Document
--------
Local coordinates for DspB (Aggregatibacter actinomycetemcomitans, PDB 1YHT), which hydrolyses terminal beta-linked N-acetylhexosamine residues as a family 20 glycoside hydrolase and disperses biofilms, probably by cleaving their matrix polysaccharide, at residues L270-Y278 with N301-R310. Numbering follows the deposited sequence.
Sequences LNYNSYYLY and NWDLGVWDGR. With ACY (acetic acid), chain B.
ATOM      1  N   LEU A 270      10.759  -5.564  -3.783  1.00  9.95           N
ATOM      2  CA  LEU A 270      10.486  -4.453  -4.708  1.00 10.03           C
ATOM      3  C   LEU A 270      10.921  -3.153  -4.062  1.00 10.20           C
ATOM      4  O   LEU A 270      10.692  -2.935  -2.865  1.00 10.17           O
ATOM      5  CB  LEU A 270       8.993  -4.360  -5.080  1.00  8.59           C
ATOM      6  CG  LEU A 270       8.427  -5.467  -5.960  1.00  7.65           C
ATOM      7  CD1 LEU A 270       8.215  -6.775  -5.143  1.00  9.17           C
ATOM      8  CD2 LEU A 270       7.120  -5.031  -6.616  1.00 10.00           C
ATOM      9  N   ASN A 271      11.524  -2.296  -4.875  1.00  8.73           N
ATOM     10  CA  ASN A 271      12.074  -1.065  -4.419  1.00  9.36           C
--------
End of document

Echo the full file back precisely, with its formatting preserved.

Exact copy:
Local coordinates for DspB (Aggregatibacter actinomycetemcomitans, PDB 1YHT), which hydrolyses terminal beta-linked N-acetylhexosamine residues as a family 20 glycoside hydrolase and disperses biofilms, probably by cleaving their matrix polysaccharide, at residues L270-Y278 with N301-R310. Numbering follows the deposited sequence.
Sequences LNYNSYYLY and NWDLGVWDGR. With ACY (acetic acid), chain B.
ATOM      1  N   LEU A 270      10.759  -5.564  -3.783  1.00  9.95           N
ATOM      2  CA  LEU A 270      10.486  -4.453  -4.708  1.00 10.03           C
ATOM      3  C   LEU A 270      10.921  -3.153  -4.062  1.00 10.20           C
ATOM      4  O   LEU A 270      10.692  -2.935  -2.865  1.00 10.17           O
ATOM      5  CB  LEU A 270       8.993  -4.360  -5.080  1.00  8.59           C
ATOM      6  CG  LEU A 270       8.427  -5.467  -5.960  1.00  7.65           C
ATOM      7  CD1 LEU A 270       8.215  -6.775  -5.143  1.00  9.17           C
ATOM      8  CD2 LEU A 270       7.120  -5.031  -6.616  1.00 10.00           C
ATOM      9  N   ASN A 271      11.524  -2.296  -4.875  1.00  8.73           N
ATOM     10  CA  ASN A 271      12.074  -1.065  -4.419  1.00  9.36           C